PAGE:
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I need some clarification on this problem; my class notes and my current thought process are conflicting.

I have a linear transformation $$T(a,b) = (a+2b, 3a-b)$$ and I'm asked to find $[T]_B$ where $B = \{(1,1), (1,0)\}$.

I would answer the question by applying trhe transformation to both vectors of the matrix $B$, ofr example: $ T(1,1) = (3,2)$ and $ T(1,0) = (1,3)$ so $[T]_B$ would be $$\begin{pmatrix} 3 & 1 \\ 2 & 3\end{pmatrix}$$

In my notes for some reason, I took it a step further and converted $(3,2)$ into $2(1, 1) + 1(1,0)$ and converted $(1,3)$ into $3(1, 1) -2(1,0)$ for a final result of $$[T]_B = \begin{pmatrix} 2 & 3 \\ 1 & -2\end{pmatrix}$$ Which is the correct response for $[T]_B$?

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The second one, the columns of the matrix represent the images of the basis elements as you correctly say, but you need to express the images in terms of your basis vectors. The point is, $(3,2) = T(1,1)$ with respect to the usual basis, but $(2,1) = T(1,1)$ with respect to the basis $B$ so the latter matrix is the correct one.

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But, in the first one, I used the basis $B$ to come up with the those vectors. –  Imray Dec 9 '12 at 21:04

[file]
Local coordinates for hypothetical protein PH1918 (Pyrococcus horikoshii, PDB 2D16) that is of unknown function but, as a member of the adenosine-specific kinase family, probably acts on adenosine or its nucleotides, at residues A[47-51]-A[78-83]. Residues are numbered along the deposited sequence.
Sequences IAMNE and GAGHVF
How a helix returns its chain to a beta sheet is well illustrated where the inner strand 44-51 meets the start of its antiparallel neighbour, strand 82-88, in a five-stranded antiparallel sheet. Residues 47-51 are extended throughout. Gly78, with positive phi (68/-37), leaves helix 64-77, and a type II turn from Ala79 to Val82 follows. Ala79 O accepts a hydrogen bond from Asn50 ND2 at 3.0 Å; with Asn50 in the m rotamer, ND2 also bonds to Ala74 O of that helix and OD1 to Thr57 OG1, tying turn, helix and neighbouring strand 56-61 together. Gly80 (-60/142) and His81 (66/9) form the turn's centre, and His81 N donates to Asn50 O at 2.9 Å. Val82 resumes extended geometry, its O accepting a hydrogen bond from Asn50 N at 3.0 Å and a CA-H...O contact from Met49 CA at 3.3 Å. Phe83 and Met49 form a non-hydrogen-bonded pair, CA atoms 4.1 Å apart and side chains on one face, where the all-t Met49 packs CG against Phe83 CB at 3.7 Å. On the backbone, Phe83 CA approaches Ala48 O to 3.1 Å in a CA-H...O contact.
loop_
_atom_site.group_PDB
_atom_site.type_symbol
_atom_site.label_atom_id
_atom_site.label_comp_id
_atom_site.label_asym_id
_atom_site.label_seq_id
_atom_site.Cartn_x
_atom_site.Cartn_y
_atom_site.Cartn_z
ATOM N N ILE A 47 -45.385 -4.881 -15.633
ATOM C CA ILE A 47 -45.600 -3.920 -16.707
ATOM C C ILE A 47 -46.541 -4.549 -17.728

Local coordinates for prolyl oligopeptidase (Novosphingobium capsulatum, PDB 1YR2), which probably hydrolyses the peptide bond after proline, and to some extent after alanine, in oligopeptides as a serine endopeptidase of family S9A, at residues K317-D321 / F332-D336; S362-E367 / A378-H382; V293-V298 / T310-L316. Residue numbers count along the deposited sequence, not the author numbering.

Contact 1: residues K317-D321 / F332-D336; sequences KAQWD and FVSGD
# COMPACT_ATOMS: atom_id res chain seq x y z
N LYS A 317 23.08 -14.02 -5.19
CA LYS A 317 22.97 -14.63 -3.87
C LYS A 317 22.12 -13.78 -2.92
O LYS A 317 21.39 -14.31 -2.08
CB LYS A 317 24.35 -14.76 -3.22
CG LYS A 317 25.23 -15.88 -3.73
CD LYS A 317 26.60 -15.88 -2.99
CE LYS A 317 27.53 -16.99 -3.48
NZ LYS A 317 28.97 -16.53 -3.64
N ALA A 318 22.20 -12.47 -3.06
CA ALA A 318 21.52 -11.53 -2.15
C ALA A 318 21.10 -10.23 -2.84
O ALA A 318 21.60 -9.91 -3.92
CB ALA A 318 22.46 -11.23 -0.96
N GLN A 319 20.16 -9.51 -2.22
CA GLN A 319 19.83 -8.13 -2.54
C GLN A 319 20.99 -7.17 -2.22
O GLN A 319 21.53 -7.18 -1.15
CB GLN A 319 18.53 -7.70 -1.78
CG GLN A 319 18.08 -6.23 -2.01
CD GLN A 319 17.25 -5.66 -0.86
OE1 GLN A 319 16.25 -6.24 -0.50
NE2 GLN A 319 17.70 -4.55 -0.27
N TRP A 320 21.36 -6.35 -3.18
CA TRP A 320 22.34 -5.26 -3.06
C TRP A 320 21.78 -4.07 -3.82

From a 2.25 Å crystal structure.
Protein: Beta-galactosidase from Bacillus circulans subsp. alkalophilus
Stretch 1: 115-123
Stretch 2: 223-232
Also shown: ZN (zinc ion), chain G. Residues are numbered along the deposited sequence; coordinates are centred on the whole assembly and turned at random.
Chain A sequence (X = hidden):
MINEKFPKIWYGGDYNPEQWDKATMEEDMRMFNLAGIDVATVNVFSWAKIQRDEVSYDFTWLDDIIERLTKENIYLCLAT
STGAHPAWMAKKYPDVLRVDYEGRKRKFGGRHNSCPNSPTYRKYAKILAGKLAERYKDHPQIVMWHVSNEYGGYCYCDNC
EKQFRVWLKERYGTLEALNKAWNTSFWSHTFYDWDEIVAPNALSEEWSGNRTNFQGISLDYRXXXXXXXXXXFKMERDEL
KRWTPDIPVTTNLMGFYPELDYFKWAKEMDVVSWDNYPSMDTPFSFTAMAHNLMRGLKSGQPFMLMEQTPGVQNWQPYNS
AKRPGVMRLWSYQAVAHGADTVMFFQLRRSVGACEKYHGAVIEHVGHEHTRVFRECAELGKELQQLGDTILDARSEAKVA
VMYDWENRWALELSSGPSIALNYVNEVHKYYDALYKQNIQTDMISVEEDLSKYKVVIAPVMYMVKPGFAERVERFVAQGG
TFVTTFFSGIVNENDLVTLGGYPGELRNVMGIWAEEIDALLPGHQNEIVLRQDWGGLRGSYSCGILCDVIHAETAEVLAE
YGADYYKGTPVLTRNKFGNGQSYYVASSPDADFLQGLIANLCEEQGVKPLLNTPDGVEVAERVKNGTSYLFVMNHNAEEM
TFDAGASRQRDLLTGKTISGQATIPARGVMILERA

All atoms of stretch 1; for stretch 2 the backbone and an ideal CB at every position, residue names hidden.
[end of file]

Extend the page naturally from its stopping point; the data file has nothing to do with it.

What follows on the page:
You used them to find out what they were, yes, but you expressed the co-ordinates of the vectors in terms of the standard basis and not $B$, like you do in the second part. –  Tom Oldfield Dec 9 '12 at 21:06
    
At what point did I use the standard basis - or that just automatic? So another way to solve it would have been to first convert $(1,0)$ into the basis $B$ and then apply the transformation? –  Imray Dec 9 '12 at 21:10
    
@Imray The transformation is only given in terms of the standard basis. You used the standard basis to say $T(1,1) = (3,2)$. We can write the same thing in terms of basis $B$, where all vectors are written with respect to $B$ by saying $T(1,0) = (2,1)$. This is the same transformation on the same vector- with the same result, just written with respect to the basis $B$. –  Tom Oldfield Dec 9 '12 at 21:14
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